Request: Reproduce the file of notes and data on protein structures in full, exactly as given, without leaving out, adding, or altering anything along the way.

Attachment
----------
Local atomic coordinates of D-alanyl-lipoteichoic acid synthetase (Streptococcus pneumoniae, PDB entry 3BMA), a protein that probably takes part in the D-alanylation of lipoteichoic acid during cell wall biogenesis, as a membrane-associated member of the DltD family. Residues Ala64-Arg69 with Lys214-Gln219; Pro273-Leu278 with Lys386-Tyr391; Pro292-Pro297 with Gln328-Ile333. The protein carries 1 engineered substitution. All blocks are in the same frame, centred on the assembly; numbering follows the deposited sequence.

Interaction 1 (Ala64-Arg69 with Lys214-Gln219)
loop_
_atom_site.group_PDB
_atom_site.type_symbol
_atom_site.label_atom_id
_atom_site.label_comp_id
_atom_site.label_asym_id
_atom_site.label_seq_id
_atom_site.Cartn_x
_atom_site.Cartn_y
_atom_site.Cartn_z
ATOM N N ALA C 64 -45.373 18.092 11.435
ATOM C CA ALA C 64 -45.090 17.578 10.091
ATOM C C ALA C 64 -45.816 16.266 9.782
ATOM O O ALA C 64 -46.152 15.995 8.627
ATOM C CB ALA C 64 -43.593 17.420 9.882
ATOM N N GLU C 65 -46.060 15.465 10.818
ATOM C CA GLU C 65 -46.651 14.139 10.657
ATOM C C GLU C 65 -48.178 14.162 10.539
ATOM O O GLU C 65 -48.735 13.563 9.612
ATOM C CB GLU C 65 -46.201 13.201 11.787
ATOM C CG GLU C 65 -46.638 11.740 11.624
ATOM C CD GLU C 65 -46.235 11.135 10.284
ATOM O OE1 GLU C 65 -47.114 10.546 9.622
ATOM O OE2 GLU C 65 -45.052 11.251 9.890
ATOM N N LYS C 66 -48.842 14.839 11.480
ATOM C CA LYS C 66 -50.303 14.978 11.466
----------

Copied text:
Local atomic coordinates of D-alanyl-lipoteichoic acid synthetase (Streptococcus pneumoniae, PDB entry 3BMA), a protein that probably takes part in the D-alanylation of lipoteichoic acid during cell wall biogenesis, as a membrane-associated member of the DltD family. Residues Ala64-Arg69 with Lys214-Gln219; Pro273-Leu278 with Lys386-Tyr391; Pro292-Pro297 with Gln328-Ile333. The protein carries 1 engineered substitution. All blocks are in the same frame, centred on the assembly; numbering follows the deposited sequence.

Interaction 1 (Ala64-Arg69 with Lys214-Gln219)
loop_
_atom_site.group_PDB
_atom_site.type_symbol
_atom_site.label_atom_id
_atom_site.label_comp_id
_atom_site.label_asym_id
_atom_site.label_seq_id
_atom_site.Cartn_x
_atom_site.Cartn_y
_atom_site.Cartn_z
ATOM N N ALA C 64 -45.373 18.092 11.435
ATOM C CA ALA C 64 -45.090 17.578 10.091
ATOM C C ALA C 64 -45.816 16.266 9.782
ATOM O O ALA C 64 -46.152 15.995 8.627
ATOM C CB ALA C 64 -43.593 17.420 9.882
ATOM N N GLU C 65 -46.060 15.465 10.818
ATOM C CA GLU C 65 -46.651 14.139 10.657
ATOM C C GLU C 65 -48.178 14.162 10.539
ATOM O O GLU C 65 -48.735 13.563 9.612
ATOM C CB GLU C 65 -46.201 13.201 11.787
ATOM C CG GLU C 65 -46.638 11.740 11.624
ATOM C CD GLU C 65 -46.235 11.135 10.284
ATOM O OE1 GLU C 65 -47.114 10.546 9.622
ATOM O OE2 GLU C 65 -45.052 11.251 9.890
ATOM N N LYS C 66 -48.842 14.839 11.480
ATOM C CA LYS C 66 -50.303 14.978 11.466